Complete Pre-sailing Check list: Dog walked; Quick shower taken; Quick breakfast (bagel); Loose items stored away; Drawers and cabinets locked; Check engine: Oil level & Coolant Level; Warm-up Electronics: Chart-Plotter, GPS, Radar and Radio; Start main engine; Stop and Wait for Tide. (Well, that went well!)

As the tide went slack and the current came to a stall, we cast off our lines from the dock at the Beach House Marina and motored out into the ICW. A quick northerly turn at the end of the marina fairway and we were on our way to Beaufort.

Leaving on a slack, low tide was critical to a safe transit of this section of the waterway. The ICW, from Sneads Ferry, NC through Onslow Beach, U.S. Marine Base Camp Lejeune, is in bad shape do to a lack of dredging by the Army Corps of Engineers. As a result thereof, the waterway has shoaled in this area and, even though we only draw 5 feet, it’s only navigable at near high tide. By leaving Surf City when we did, we’ll be passing through this area within a one-hour window of its high tide.

The trip was, by-and-large, uneventful. Our timing was perfect, so we made uninterrupted progress up the waterway, broken only by the occasional drawbridge and the sight of Osprey feeding their young, Pelicans diving for fish and the never ending relay of Dolphin (the mammal type) swimming along side the boat, catching a free ride in our wake.

The last leg of the trip was Bogue Sound, a 23-mile by 2-mile shallow bay that extends from Swansboro Inlet to Beaufort Inlet. The Sound is extremely shallow; less than 5 feet over 75% of its area. Because of this, any wind over 10 or 12 knots can quickly pile up the water, creating waves and turbulence that seems to come from all directions. This can make for a really miserable ride (trust us, we’ve been there!)

Today, however, it was a piece of cake. The wind was blowing at 8 to 10 knots and from the shore to the sea. So, there was hardly any effect on the water and the waves and surge stayed under a foot in height. We settled in and really enjoyed the last three hours of our trip and were soon in Beaufort Harbor.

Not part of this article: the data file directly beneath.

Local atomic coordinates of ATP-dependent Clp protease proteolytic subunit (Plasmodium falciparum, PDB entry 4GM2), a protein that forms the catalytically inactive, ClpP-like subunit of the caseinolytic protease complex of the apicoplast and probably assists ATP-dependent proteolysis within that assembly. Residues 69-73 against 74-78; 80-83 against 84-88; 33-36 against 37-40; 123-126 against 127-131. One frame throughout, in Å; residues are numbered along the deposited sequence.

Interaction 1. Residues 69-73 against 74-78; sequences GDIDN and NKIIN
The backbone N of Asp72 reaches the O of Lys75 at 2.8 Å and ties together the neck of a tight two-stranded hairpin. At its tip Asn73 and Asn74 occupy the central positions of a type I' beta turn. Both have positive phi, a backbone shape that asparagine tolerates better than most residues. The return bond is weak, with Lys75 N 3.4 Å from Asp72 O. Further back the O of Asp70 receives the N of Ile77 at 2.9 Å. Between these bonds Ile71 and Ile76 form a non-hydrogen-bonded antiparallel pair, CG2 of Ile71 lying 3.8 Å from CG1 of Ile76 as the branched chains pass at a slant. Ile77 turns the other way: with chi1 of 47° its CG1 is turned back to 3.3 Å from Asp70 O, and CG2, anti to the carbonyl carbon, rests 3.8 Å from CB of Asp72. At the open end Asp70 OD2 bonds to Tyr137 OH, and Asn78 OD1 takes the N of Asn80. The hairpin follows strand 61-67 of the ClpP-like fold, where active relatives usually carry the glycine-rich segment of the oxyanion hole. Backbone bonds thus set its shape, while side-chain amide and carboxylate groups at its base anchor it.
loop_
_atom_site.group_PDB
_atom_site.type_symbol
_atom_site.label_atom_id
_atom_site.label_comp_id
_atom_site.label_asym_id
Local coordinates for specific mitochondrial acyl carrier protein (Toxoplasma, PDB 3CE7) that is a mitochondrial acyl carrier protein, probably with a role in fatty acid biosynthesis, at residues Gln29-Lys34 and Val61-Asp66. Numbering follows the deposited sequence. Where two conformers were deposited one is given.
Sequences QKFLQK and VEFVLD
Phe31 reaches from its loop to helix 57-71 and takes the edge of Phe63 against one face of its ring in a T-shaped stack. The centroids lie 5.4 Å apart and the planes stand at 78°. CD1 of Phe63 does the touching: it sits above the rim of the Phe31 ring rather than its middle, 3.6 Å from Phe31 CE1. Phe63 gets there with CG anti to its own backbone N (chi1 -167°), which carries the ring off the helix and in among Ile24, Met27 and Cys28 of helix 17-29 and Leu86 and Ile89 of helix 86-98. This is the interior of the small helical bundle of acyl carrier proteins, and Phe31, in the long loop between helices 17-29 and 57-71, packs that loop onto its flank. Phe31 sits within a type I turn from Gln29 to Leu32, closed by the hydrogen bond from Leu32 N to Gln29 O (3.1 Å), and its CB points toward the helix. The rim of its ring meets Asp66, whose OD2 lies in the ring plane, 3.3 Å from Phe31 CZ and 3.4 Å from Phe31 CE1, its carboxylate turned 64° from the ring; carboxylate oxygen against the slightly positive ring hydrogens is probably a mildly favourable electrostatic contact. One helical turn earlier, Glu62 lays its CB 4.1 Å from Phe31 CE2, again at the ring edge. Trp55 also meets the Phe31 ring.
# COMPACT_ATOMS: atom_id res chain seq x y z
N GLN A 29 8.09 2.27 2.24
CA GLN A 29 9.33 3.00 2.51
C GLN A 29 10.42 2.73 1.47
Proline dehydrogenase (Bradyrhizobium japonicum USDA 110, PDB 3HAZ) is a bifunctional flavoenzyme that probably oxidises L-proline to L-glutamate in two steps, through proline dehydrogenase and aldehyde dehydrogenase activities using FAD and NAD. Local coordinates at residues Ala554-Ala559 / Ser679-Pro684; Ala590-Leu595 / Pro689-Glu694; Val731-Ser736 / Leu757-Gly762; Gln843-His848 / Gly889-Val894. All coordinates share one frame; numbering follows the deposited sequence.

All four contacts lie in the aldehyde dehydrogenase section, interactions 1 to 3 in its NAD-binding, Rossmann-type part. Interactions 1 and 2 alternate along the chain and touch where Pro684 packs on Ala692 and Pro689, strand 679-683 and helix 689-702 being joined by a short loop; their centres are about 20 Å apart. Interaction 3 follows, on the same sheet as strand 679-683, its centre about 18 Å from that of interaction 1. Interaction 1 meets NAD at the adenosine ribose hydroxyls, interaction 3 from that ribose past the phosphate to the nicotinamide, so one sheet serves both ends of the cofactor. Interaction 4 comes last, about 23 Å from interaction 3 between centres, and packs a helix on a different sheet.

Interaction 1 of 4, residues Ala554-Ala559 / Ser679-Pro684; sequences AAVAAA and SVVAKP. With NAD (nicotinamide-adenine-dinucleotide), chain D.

Beaufort, NC, has long been hailed as the "Gateway to the Caribbean." Because of its proximity to the Gulf Stream, Beaufort is a port of departure for many boats sailing to the Bahamas and Virgin Islands. The town was developed during colonial times, as a deep-water port to receive European wares and spices from the islands. Things have changed, however, and most of the deep-water trade is now plied in neighboring Morehead City, leaving Beaufort a rustic, yet bustling, waterside community.

Today, most of Beaufort's historic homes, gardens and commercial buildings have been restored. Ever popular with the tourists, Beaufort’s primary attractions are still the Public Park, Town Docks and anchorage along the waterfront. Here, landlubbers can get up close to all manner of power and sailing vessels, book passage on a harbor cruise or day-sailing adventure or stroll the myriad shops and restaurants that line the streets. With the lure of treasure, from the recently uncovered remains of Black Beard's ship, Beaufort is the perfect city in which to spend a few days, dreaming of sailing the high seas, battling pirates and having the greatest adventure.